Spain passes law allowing anyone over 16 to legally change gender

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New legislation also bans conversion therapy and introduce menstrual leave

Spain’s parliament has approved new legislation that will allow anyone over the age of 16 to change their legally registered gender without medical evaluation.

Under previous rules, transgender people needed a diagnosis by several doctors of gender dysphoria.

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The new transgender law means that anyone aged over 16 will be able to change their gender on official documents without medical supervision.

Now, they can identify as another gender and confirm it three months later. Minors aged between 12 and 13-years-old will need a judge’s authorisation to change, while those aged between 14 and 16 will need to be accompanied by their parents or legal guardians.

The Spanish parliament has approved legislation expanding abortion and transgender rights for teenagers (Photo: Getty Images)The Spanish parliament has approved legislation expanding abortion and transgender rights for teenagers (Photo: Getty Images)
The Spanish parliament has approved legislation expanding abortion and transgender rights for teenagers (Photo: Getty Images) | AFP via Getty Images

A second law approved on Thursday (16 February) also bans so-called “conversion therapy” for LGBTQ people and provides state support for lesbians and single women seeking IVF treatment.

The driving force behind the laws was equality minister Irene Montero, who is part of Spain’s left-wing coalition government, the United We Can Party.

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In a separate package of reforms given approval, changes to sexual and reproductive rights mean that 16 and 17-year-olds in Spain can now undergo an abortion without parental consent.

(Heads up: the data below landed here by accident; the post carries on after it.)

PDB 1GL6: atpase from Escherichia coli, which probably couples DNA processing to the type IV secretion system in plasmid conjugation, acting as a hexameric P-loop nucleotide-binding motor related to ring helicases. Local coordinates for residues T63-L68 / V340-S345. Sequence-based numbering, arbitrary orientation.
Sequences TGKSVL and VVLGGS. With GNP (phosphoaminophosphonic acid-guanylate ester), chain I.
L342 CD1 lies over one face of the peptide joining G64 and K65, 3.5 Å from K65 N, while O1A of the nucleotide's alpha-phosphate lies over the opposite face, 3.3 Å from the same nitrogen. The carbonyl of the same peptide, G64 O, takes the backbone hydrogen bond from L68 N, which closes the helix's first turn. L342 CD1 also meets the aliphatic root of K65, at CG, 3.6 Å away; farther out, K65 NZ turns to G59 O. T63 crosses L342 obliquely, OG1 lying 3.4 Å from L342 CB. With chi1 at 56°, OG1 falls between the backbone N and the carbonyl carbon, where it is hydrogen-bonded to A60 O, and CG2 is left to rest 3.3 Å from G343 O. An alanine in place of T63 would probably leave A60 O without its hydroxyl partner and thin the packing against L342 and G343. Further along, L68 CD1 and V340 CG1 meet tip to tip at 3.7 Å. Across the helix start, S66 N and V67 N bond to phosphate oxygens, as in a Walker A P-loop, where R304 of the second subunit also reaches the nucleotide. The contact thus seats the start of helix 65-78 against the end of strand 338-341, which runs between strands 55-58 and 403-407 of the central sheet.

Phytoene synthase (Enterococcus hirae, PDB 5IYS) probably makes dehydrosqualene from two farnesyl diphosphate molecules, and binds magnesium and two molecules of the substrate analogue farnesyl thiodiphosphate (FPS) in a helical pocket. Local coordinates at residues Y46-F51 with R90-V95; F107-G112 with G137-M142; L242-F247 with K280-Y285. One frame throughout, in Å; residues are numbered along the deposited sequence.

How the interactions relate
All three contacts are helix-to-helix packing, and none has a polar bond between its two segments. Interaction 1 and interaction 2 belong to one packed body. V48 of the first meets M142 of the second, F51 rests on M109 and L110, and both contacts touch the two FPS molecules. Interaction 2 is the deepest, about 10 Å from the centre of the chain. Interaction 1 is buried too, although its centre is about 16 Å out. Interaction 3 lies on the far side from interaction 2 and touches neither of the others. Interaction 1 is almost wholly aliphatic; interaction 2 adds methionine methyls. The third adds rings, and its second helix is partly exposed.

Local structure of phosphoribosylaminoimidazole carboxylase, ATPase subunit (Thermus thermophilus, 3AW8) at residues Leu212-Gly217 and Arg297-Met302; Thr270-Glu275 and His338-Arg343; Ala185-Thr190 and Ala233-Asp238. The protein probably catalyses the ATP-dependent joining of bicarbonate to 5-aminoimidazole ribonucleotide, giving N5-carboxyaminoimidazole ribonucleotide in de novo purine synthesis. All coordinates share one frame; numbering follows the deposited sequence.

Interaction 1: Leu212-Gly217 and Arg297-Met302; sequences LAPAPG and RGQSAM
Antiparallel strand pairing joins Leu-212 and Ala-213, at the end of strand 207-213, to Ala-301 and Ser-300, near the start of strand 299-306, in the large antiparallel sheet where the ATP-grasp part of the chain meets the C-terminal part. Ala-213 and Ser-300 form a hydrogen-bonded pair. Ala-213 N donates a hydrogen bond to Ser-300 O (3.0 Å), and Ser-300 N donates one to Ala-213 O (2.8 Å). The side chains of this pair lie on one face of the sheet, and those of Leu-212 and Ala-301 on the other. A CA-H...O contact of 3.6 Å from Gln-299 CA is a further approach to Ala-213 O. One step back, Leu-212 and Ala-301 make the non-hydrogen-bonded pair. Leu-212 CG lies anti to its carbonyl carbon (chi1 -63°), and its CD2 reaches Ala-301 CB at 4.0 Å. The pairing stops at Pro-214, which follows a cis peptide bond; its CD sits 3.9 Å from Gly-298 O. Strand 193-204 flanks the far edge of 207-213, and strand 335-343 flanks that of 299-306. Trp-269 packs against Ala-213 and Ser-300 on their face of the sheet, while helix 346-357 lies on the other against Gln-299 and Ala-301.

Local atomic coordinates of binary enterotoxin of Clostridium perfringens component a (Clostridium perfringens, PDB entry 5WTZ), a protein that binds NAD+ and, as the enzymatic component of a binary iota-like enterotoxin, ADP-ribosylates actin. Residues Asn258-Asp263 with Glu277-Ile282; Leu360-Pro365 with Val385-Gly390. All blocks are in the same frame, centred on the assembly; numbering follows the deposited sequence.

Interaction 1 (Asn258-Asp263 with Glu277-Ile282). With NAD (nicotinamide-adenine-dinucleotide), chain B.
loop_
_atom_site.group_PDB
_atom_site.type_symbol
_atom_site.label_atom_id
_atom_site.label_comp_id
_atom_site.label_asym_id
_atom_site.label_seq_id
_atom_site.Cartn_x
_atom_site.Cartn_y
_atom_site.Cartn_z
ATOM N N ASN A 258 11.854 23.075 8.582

Spain also became the first country in Europe to entitle workers to paid menstrual leave, allowing women suffering debilitating period pain to take paid time off.

Period products will now be offered for free in schools and prisons, while state-run health centres will do the same with hormonal contraceptives and the morning after pill.

In addition, the changes enshrine in law the right to have an abortion in a state hospital. Currently more than 80% of termination procedures in Spain are carried out in private clinics due to a high number of doctors in the public system who refuse to perform them — with many citing religious reasons.

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Under the new system, state hospital doctors would not be forced to carry out abortions, provided they had already registered their objections in writing.

The abortion law builds on legislation passed in 2010 that represented a major shift for a traditionally Catholic country, transforming Spain into one of the most progressive countries in Europe on reproductive rights.

Spain’s constitutional court last week rejected a challenge by the right-wing Popular Party against allowing abortions in the first 14 weeks of pregnancy. The initiatives have met strong opposition from the right-wing parties that form Spain’s main opposition bloc.

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